Europe's largest field research on pesticides has proven that neonicotinoids used for agricultural purposes may be detrimental both to honey and wild bees. The monitoring has lasted for 2 years, encompassing 33 agricultural sites in the territories of Great Britain, Hungary and Germany.
The research was described in detail in Science scientific magazine, having clearly shown that insecticides may, in some cases, be toxic not only for pests, but also bees. "We learn again: It's complicated", comments Tjerd Blacquiere, a biologist of Wagenigen University in the Netherlands.
Neonicotinoids have recently become very popular, making up the world's most preferably used class of pesticides. Such popularity of these compounds had been contributed to by the increasing resistance to other substances of this kind demonstrated by insects. Neonicotinoids form coats on seeds, protecting them from pests that are present in soil. Finally, they also run across to nectar and pollen which poses risks to pollinators.
Lab tests have shown that even low doses thereof cause diorientation in bees, while the European Union precautionary put a moratorium on 3 types of neonicotinoids in 2013. In order to confirm the harmfulness of these compounds in natural environment, there were trials on rapeseed exposed to clothianidin and thiamethoxam, conducted in three countries. While there was no permanent effect on bee colonies determined in Germany, the case of Hungary has shown that the number of workers became 24% lower on average with regard to the rapeseed protected by clothianidin there a year after these trials had been conducted. Trials carried out in Great Britain have yielded similar results. However, Richard Pywell, an ecologist, is of the opinion that the German bee colonies might have been more pesticide-resistant due to the fact that the presence of wildflowers surrounding the fields there could influence their immunity by providing them with more nutritional diversity. At the same time, it is claimed that wild bees are more vulnerable to pesticides than honey bees. The decline in their number has been correlated with the level of chemicals found in their nests. It has also been noticed that neonicotinoids have a tendency for retention in natural environment, as well as that they may have negative effects on it later on. Similar research was also conducted in Canada, having lasted for 4 months overall. "The risks of neonicotinoids have been understated in the past and the benefits have been overstated", concludes Jeremy Kerr of the University of Ottawa.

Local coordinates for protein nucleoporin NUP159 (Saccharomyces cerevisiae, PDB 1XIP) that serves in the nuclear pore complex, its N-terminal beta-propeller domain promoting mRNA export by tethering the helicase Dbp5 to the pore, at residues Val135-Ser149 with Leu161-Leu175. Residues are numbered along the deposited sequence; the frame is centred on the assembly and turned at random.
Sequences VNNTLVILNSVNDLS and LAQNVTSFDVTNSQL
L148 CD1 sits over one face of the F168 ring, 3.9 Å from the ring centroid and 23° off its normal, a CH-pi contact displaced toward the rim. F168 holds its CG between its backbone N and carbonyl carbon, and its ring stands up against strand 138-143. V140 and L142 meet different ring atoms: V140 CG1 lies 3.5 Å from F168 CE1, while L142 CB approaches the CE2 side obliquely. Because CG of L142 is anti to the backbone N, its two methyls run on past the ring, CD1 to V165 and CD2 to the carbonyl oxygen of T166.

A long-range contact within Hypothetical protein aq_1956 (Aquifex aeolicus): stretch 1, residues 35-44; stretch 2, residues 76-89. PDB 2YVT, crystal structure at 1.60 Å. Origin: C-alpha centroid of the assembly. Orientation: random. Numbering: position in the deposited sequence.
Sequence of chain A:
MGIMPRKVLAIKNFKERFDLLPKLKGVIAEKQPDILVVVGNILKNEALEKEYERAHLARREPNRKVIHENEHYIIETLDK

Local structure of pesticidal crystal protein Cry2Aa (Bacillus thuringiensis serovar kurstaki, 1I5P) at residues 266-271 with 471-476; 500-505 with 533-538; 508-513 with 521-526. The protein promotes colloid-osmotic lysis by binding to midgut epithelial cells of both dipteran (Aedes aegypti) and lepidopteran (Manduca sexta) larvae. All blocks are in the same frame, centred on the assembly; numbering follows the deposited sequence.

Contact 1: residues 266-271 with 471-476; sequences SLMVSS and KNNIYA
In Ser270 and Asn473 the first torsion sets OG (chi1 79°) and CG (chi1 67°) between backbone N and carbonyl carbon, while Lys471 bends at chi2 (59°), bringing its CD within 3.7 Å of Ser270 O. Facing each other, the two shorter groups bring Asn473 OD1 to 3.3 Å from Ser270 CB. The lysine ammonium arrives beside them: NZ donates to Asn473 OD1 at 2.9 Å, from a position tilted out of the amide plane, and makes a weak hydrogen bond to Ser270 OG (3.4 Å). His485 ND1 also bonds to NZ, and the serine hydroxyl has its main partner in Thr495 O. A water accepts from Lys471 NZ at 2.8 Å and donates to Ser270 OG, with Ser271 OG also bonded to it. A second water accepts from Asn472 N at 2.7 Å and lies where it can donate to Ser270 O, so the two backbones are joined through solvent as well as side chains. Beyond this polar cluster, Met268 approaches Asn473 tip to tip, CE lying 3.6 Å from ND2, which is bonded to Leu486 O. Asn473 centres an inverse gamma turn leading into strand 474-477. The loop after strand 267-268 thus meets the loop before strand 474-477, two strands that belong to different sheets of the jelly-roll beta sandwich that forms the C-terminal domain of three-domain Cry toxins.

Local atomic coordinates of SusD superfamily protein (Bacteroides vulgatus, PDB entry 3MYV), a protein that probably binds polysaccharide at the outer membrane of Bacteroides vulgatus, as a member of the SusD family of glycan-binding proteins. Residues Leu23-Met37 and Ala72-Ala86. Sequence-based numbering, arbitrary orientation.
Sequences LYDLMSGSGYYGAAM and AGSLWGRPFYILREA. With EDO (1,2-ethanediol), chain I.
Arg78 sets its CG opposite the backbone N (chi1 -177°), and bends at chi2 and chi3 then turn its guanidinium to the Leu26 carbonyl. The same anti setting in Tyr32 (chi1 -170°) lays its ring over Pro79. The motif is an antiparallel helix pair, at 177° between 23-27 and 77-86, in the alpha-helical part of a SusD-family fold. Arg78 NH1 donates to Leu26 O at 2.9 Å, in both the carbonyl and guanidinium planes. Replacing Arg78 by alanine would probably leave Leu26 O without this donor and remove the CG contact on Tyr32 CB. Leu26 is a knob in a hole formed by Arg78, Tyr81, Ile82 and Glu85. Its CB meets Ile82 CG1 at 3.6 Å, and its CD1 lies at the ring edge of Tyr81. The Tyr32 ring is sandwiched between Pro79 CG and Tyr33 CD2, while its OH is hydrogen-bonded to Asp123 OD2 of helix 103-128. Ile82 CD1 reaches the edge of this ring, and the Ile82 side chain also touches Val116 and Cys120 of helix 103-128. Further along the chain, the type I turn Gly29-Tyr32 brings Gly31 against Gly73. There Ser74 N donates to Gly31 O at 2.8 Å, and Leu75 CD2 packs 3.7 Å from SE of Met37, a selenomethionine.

The lead researcher dealing with the bee care at Bayer CropScience company does not consider it as any reason for immediate concern, holding that the products utilised are safe for bees. Nevertheless, Health Canada proposed the withdrawal of imidacloprid from sale last year, as based on the risk to acquatic insects it could pose, while the European Commission is considering to extend the moratorium with regard to all extra-greenhouse grown crops. This clearly indicates the doubtful safety of use of the pesticides of this kind.